Let’s rewind a couple of years back to another local moment of political confrontation, this time on the arts scene. At the 2018 Grit Lit festival in Hamilton, the writers Alicia Elliott and Carriann Leung participated in a panel moderated by Jael Richardson, the founder of the Festival of Literary Diversity, entitled “CanLit REALLY is a Raging Dumpster Fire.” The reference here is to Elliott’s influential essay “CanLit is a Raging Dumpster Fire” that dealt with high-profile scandals of representation and power in the Canadian literary field: the UBC Accountable letter written by a number of high-profile Canadian literary people defending UBC creative writing chair Steven Galloway against charges of sexual harassment without considering the validity of the women complainants’ stories; the Joseph Boyden appropriation scandal, and the Hal Niedzviecki “Appropriation Prize” preface to the Writers Union of Canada’s Write magazine’s special issue on emerging Indigenous writers that supported the idea of cultural appropriation. In her essay, Elliott persuasively argued that these were not so much crisis points as signs of an everyday, routinized field of disparity and discrimination for writers of colour. The panel also grew out of a controversy about a lack of diversity, in that GritLit had initially planned a panel on the subject, using the term dumpster fire, that featured two white writers. When Elliott and others protested, the festival took action, and reorganized the panel. But what concerns me at present about this moment is what happened at this reorganized panel. After the panel presentations, a white woman in the audience stood up and asked the panelists whether they didn’t after all, have “hope” for Canada. She took a (long) ten minutes to voice this demand. Twitter erupted, and rightly so. As Elliott wrote about the incident: “an older white woman stood up and proceeded to tell us that we were wrong to not have optimism in the future of CanLit. …An Indigenous woman, a Black woman and a Chinese woman were sitting there in front of an entire room of people being told by a white woman that our opinions on the industry we work in were wrong and that Canada and CanLit were not racist—and no one did anything” (http://open-book.ca/Columnists/On-Literary-Festivals-and-Crossed-Boundaries).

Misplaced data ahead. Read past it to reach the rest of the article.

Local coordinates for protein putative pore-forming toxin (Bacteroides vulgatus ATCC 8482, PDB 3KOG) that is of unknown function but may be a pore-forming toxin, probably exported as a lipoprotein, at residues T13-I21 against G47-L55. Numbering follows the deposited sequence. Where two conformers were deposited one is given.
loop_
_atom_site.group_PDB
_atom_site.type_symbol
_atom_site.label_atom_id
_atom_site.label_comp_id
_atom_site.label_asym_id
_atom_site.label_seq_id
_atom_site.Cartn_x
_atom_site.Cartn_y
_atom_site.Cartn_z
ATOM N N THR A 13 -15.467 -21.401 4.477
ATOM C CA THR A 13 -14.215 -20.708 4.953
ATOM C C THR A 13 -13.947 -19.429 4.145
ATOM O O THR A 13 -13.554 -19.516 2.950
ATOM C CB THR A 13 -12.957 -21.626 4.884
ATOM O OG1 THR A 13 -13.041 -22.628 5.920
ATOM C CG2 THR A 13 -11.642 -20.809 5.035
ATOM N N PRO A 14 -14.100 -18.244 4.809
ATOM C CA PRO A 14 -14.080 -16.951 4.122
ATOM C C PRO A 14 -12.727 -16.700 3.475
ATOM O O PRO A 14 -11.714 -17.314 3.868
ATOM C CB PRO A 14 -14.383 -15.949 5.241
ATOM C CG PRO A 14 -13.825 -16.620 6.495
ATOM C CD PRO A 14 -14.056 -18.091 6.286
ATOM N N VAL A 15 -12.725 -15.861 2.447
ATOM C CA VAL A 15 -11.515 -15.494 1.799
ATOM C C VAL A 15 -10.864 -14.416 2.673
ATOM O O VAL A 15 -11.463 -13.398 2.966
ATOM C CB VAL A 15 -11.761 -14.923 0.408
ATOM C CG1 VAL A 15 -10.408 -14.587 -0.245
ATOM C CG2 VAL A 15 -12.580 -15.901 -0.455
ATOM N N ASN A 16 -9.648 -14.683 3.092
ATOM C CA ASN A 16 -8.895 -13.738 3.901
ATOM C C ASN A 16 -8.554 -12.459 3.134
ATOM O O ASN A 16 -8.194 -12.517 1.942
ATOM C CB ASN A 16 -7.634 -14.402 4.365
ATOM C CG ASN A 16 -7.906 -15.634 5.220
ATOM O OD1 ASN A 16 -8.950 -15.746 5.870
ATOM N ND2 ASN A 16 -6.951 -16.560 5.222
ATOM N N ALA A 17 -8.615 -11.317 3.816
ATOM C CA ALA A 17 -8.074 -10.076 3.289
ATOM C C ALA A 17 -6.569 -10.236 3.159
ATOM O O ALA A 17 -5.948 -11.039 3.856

This is a classic instance of white privilege, encased in brittle white fragility, reasserting itself by weaponizing a seemingly neutral, aspirational affect: hope. I began to collect instances, stories, of or about privileged subjects demanding that subjects from equity-seeking communities “find hope” in the status quo. Lee Maracle (Sto:lo), in her brilliant book My Conversations with Canadians, offers a reading of non-Indigenous questioners at her talks and readings who want to be reassured that she has retained Indigenous identity in spite of colonialism, and I think her rationale may also apply to the persistent question of hope: “This question of identity is incredibly important to those who ask me. Some of them seem desperate to know that I have somehow hung on to my identity and get some pride from it. It is as if Canadians want to know that the oppression and domination aimed at us by Canada has not affected me much” (22). When privileged white people ask Indigenous people and people of colour who are asserting their experience and knowledge of structural discrimination and racism whether they feel “hope,” they are, in essence, doing the same thing: asking to be reassured that the harms done are “not that bad.” When speakers refuse to offer that comfort, they become akin to what the feminist theorist Sara Ahmed calls “feminist killjoys”: those who interrupt the comfort of the status quo by pointing out that it rests upon systemic discrimination and exclusions. The feminist killjoy becomes the bearer of bad news (which is, after all, never “new”) and bears the burden of being seen to bring bad affect to the party. Let’s call those who perform a similar emotional labour in relation to hope the killhopes.